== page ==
Quote I enjoyed:
“You should take the approach that you’re wrong. Your goal is to be less wrong.”Elon Musk
The history of pessimism is as long as the history of progress:
A nice summary of learnings from the pandemic and reasons for optimism.
Part of the reason global supply chains are broken right now is because one year ago manufacturers reasonably took stock of the world and said, “well, there goes everything.” Production was scrapped. But demand came back faster than nearly anyone imagined. A lot of that demand came from stimulus, but here we find the same point: Six trillion dollars in stimulus would have seemed unfathomable 13 months ago, but faced with a proper disaster it passed through without much fuss.
Policymakers adapt what they’re willing to do; voters adapt what they expect. Businesses adapt their own way.
It’s astounding: 2020 became what people in the early 1990s assumed the world would look like in 2000:
HT to Chait from chait.blog for this one.
This hits close to home: 😆
There’s no getting out of this fact: these apps are all going to take more constant input from you than you’d wish for. They don’t take away the need for some amount of self-discipline to use them effectively.
I’m so very, very sorry.
Helping people care about the things we care about:
This gets meta pretty quick: one of the jobs to be done is to be clear about what the jobs to be done are, and whether or not they are the right jobs.
And another one of the jobs to be done is helping other people see that the things we care about belong on their list of jobs to be done.
Read Jobs to be done on seths.blog
Book excerpt I was thinking about:
“There are two approaches to applying inversion in your life. Start by assuming that what you’re trying to prove is either true or false, then show what else would have to be true. Instead of aiming directly for your goal, think deeply about what you want to avoid and then see what options are left over.” (Shane Parrish, Rhiannon Beaubien, The Great Mental Models)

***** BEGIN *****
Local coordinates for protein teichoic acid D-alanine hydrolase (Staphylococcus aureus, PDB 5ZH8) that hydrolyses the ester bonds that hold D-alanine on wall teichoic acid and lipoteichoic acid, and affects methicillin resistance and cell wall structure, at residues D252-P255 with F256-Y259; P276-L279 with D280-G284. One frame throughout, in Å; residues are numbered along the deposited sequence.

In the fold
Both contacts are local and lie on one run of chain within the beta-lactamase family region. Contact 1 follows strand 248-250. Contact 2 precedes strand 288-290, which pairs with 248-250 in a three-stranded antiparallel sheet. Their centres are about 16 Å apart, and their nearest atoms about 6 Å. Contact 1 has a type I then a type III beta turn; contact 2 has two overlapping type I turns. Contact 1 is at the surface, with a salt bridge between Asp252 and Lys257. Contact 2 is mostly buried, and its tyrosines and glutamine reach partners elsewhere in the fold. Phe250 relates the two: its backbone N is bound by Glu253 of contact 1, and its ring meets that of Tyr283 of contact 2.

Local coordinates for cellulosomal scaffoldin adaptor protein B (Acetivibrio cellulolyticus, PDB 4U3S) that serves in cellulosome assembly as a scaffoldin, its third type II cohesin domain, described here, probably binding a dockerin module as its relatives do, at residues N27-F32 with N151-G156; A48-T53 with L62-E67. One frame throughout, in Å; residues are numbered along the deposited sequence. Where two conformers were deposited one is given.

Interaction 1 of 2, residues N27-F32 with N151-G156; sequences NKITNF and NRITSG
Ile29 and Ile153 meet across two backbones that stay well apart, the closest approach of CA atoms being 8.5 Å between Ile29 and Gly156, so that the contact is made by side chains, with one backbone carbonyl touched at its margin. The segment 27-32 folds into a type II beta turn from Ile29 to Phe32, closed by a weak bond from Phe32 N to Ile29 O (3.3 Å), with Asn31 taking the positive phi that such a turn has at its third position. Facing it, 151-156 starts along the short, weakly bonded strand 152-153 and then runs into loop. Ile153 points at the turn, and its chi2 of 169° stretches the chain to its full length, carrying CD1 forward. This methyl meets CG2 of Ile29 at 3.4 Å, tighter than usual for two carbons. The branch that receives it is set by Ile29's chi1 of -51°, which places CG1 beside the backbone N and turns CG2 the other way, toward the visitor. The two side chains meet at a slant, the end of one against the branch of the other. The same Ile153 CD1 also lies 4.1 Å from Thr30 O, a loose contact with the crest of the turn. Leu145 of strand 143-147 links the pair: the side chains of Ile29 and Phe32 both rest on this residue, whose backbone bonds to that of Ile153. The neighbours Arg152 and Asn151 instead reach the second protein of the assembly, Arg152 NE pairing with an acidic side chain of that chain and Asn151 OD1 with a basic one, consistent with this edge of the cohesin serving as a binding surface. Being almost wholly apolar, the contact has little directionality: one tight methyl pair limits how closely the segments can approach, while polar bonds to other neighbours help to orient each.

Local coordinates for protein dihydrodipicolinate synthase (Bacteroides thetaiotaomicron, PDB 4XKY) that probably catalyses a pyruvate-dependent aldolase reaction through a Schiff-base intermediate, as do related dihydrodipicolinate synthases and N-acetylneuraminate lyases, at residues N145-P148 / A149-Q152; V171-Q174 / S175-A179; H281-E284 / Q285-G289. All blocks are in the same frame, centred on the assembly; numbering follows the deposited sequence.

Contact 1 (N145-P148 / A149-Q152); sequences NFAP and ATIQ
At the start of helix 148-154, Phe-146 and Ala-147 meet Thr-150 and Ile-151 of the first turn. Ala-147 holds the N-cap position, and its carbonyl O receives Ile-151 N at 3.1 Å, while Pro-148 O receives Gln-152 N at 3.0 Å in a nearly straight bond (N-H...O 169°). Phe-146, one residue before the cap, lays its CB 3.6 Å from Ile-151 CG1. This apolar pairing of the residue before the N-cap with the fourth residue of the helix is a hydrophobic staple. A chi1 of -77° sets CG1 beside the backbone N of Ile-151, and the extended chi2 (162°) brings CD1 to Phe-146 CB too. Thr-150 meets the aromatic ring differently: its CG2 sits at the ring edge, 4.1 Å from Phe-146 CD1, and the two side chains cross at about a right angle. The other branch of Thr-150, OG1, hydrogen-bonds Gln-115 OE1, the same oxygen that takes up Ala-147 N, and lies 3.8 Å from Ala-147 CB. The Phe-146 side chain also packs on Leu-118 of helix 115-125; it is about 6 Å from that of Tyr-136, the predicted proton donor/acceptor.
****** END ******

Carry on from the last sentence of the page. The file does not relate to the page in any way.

What would your advice be?
“Imagine you are dying and have no material wealth. You are allowed to pass on one or two pieces of thoughtful and useful advice to your young adult children. This is the only inheritance you can leave behind – thoughtful advice that they will understand and apply in their lives. What would that advice be?” The range of responses I received was fascinating. It was also quite a personal insight into the respondents. Their advice showed what they truly valued, what really matters. What would your advice be?” (Laurence Endersen, Pebbles of Perception)
Are you working a shadow career?
I listened to the Tim Ferriss interview with Steven Pressfield last week and they went through this concept of a shadow career. Interesting to think about and makes me want to check out Turning Pro. Side note: If you haven’t read the The War of Art, you should.
Sometimes, when we’re terrified of embracing our true calling, we’ll pursue a shadow calling instead. The shadow career is a metaphor for our real career. Its shape is similar, its contours feel tantalizingly the same. But a shadow career entails no real risk. If we fail at a shadow career, the consequences are meaningless to us.
Are you pursuing a shadow career?
Are you getting your Ph.D. in Elizabethan Studies because you’re afraid to write the tragedies and comedies you know you have inside you? Are you living the drugs-and-booze half of the musician’s life, without actually writing the music? Are you working in a support capacity for an innovator because you’re afraid to risk being an innovator yourself?
If you’re dissatisfied with your current life, ask yourself what your current life is a metaphor for.
That metaphor will point you toward your true calling.
Just for fun: A Fistful of Dollars – Behind the scenes
Stuff I wrote and drew about this week:
Other things I was reminded of, or thankful for, last week:
- Last week flew by and I, for whatever reason, don’t have a lot of notes about what happened outside of work. Pity that. I need to do better this week.
- We had a Fantastic Mr Fox week this week. We haven’t read a ton of Roald Dahl in the house yet, as my kids are just getting to the age-appropriate for those stories, but it was really fun to read the story and watch the Wes Anderson film with the kids. My son (age 4) was pretty ambivalent about it, but my daughter (age 7-almost-8) enjoyed both a lot.
- My wife and I had a skip delivered in the driveway displacing our car and started work on filling it with (literally) tons and tons of rock, soil, and sod this week, wheelbarrow by wheelbarrow. I’ve got my workouts planned for the week, I guess. Training for the next race is going to have to start next week.
Last but not least, check out what I’m up to now.